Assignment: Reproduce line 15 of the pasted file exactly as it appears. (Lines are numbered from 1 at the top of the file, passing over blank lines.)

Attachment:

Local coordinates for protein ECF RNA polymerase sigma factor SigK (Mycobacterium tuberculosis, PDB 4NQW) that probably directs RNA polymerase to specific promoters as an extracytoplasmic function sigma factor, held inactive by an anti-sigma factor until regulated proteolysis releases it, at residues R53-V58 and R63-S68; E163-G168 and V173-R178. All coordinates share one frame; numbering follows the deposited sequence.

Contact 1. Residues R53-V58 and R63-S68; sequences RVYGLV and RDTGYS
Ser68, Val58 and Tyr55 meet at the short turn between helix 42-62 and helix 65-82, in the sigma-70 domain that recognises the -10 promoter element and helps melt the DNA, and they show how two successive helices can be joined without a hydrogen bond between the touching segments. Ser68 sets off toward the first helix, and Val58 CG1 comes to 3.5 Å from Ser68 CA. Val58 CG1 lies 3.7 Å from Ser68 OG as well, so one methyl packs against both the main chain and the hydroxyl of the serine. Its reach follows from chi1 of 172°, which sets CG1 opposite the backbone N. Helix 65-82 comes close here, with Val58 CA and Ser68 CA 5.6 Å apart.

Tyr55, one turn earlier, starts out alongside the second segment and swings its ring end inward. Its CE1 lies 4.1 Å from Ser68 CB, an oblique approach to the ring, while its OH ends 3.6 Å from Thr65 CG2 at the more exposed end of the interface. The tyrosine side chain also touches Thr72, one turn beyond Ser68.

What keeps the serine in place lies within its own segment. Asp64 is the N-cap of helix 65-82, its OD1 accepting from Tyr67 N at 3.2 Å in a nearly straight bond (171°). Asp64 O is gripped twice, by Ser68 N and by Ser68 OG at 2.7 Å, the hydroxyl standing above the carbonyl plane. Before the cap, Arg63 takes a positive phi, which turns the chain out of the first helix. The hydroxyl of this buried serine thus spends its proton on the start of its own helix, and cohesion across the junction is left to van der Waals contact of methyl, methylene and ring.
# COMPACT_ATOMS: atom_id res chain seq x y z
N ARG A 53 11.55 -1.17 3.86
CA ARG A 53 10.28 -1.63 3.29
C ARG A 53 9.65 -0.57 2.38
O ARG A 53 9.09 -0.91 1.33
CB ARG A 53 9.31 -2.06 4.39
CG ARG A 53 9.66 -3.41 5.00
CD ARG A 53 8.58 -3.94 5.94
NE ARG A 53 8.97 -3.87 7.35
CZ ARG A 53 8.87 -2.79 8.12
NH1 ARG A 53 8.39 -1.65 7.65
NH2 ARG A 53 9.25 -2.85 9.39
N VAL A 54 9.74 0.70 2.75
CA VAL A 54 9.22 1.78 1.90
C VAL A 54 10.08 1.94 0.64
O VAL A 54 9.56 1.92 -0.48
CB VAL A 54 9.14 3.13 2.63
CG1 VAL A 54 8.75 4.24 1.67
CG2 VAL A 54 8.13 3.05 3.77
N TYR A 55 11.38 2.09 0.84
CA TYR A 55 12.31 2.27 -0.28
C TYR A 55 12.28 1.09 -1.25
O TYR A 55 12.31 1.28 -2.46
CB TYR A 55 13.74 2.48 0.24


CZ ARG A 53 8.87 -2.79 8.12